Friday, September 5, 2008

The Bugaboos!

Seventy Million years ago in the mountains of British Columbia the strikingly clean granite of the Bugaboos was finally uncovered setting the stage for world class North American Alpine Rock Climbing. Just shy of 51 degrees North “the Bugs” are located in the midst of the Purcell Mountains of B.C., a range of mountains sandwiched between the Canadian Rockies and the Selkirks.

Amidst the Bugaboos sit the mighty Howser Towers, (featured in issue 14 of Alpinist magazine). These perfectly symmetrically, sound granite peaks have been inspiring climbing’s greatest talent for decades and are home to the biggest and boldest Bugaboo climbing objectives. Bugaboo spire at 10,511', Pigeon spire 10,354', and Snowpatch Spire 10,120', provide quality routes for everyone. And as if this were not enough to occupy a lifetime of climbing, there are many more spires, towers and rock faces to explore. The Bugaboos are excessively scenic, wild and accessible…a true alpine rock climber’s paradise.

For years AAI has been running successful and exciting trips to the Bugaboos. For AAI’s Technical Leadership program we typically use the area for phase III of the three-part program. Here is what one Technical Leadership graduate had to say after getting back home from the part I, II and III in August 2008:
  • It was somewhere near the sixth or seventh pitch on the Kraus-McCarthy route on Snowpatch spire that I realized something. I just learned how to crack climb a few weeks ago, and here I am making my way up this huge granite spire, with even bigger towers all around me. A few weeks ago I could barely understand how a hand jam works let alone put it into practice, and now I'm pulling down on my hands in cracks as if it were nothing. The Bugaboos were an amazing range of mountains for me to practice all of my new found skills. To know that the same things I had learned in theory and practiced in the Washington Pass area, still applied in such a large mountain setting, was extremely comforting. I truly learned enough that I was both a competent leader and second. And that thought was exactly what I needed in order to feel confident in the Bugaboos.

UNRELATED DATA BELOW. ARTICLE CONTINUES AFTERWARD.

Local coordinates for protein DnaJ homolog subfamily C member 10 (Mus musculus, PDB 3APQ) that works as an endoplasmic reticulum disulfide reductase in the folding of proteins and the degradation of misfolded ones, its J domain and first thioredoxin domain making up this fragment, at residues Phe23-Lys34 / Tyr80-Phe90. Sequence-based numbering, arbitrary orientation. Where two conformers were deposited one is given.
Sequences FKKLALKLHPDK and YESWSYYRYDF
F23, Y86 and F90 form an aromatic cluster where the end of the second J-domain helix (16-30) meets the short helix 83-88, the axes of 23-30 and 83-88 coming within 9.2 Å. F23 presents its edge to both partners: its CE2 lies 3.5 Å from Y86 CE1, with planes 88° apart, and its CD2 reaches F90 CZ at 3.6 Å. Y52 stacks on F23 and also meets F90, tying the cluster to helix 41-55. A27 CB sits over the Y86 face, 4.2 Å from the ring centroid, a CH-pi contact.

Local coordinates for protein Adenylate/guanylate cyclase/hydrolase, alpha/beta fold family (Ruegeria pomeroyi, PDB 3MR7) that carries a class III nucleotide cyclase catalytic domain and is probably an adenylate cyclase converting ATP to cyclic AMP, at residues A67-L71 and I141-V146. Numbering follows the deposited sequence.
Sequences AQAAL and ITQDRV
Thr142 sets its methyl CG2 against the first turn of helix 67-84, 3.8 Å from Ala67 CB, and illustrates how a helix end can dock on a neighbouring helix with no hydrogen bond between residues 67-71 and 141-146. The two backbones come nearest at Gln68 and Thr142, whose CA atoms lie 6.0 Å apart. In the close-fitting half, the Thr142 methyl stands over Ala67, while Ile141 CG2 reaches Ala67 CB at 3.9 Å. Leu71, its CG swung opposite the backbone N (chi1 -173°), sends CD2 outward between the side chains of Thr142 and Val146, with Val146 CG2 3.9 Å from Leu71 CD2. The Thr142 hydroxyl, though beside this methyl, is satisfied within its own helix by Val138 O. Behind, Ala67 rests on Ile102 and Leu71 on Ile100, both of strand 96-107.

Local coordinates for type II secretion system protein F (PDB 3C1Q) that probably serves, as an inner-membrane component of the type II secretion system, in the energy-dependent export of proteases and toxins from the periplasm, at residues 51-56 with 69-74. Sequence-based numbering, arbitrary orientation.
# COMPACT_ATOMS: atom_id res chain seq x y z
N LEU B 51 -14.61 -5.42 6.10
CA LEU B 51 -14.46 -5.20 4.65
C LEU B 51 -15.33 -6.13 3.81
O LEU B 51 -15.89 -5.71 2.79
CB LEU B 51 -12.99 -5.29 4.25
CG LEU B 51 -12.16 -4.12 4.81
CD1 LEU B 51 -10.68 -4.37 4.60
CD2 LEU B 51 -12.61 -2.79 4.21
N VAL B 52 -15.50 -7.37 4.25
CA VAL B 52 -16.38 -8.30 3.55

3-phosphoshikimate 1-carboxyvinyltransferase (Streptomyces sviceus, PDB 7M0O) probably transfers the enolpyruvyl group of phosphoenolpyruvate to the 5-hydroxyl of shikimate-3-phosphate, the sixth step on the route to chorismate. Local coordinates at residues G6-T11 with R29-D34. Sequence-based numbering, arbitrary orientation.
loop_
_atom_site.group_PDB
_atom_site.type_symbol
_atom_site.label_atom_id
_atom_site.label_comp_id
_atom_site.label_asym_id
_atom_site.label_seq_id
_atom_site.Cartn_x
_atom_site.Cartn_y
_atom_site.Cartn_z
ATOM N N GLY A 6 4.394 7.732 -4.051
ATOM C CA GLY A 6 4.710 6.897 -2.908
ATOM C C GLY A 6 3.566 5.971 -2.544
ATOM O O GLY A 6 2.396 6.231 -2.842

• I left the Bugaboos and headed for my hometown of Detroit, MI, only to turn around on the same day of my arrival in order to leave for the Red River Gorge in Kentucky. While I was there I met someone with a trad rack who let me borrow it, and I felt completely confident in my leading abilities. I lead myself and a friend, who had never done any trad or crack climbing in his life, up a five star 5.8 finger crack. It felt amazing to offer someone else the opportunity to find another aspect of climbing to fall in love with. There is no doubt in my mind that my casual approach to trad climbing, something I found so nerve-wracking less than a month before, was due to the practice I had in the Bugaboos. It prepared me in a way that I don't think I will everbe able to fully comprehend or appreciate, until I'm able to go back there one day and enjoy the magnificent quality of climbing. I feel truly spoiled to have had such an amazing climbing experience so early in my climbing career, and can't wait to get back on my own one day.

  • - Andrew Yasso
This season AAI climbers accomplished a great deal in the Bagaboos. The West Ridge of Pidgeon (II 5.4); Ears Between on Crescent Spire (grade III 5.8) and the South East Ridge of the Bugaboo Spire were all climbed several times by AAI teams. Other routes such as the Kraus-McCarthy on Snowpatch (grade IV 5.9), The Mcteche Arete on Crescent Tower (grade III 5.10), The Enjoyable Way (grade III 5.8) ofn Snow Patch and the Kain Route (grade III 5.6) on Bugaboo were climbed as well.

The Bugaboo climbing season runs from late June to the end of September. And while it may be a little late in the year to plan a trip this season, next summer is right around the corner. Hope to see you there!

-- Joseph Anderson

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